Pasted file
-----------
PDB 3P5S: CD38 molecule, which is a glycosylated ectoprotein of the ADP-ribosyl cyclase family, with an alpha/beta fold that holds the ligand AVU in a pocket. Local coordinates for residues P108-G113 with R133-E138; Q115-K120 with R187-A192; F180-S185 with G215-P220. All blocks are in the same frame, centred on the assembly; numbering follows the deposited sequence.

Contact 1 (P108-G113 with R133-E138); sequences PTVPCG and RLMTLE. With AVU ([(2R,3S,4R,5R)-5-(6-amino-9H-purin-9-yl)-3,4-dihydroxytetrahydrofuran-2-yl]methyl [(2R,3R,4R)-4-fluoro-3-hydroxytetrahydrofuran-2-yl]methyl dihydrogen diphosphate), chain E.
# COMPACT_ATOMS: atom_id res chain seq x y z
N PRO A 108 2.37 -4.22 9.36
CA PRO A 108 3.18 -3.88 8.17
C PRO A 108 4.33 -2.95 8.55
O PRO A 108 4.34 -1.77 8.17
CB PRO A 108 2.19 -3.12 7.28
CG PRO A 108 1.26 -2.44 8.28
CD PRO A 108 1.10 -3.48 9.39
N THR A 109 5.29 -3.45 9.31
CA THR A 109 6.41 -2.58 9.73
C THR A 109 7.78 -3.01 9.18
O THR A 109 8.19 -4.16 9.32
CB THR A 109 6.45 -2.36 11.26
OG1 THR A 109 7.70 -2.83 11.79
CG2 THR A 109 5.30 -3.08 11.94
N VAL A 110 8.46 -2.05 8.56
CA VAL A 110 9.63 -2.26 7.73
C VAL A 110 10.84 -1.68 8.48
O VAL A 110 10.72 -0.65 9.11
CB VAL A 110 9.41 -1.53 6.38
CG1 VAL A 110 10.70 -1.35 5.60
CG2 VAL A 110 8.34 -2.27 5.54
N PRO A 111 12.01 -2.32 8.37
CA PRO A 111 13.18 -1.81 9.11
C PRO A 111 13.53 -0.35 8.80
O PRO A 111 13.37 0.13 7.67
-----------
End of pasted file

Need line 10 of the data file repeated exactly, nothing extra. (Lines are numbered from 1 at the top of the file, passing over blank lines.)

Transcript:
CD PRO A 108 1.10 -3.48 9.39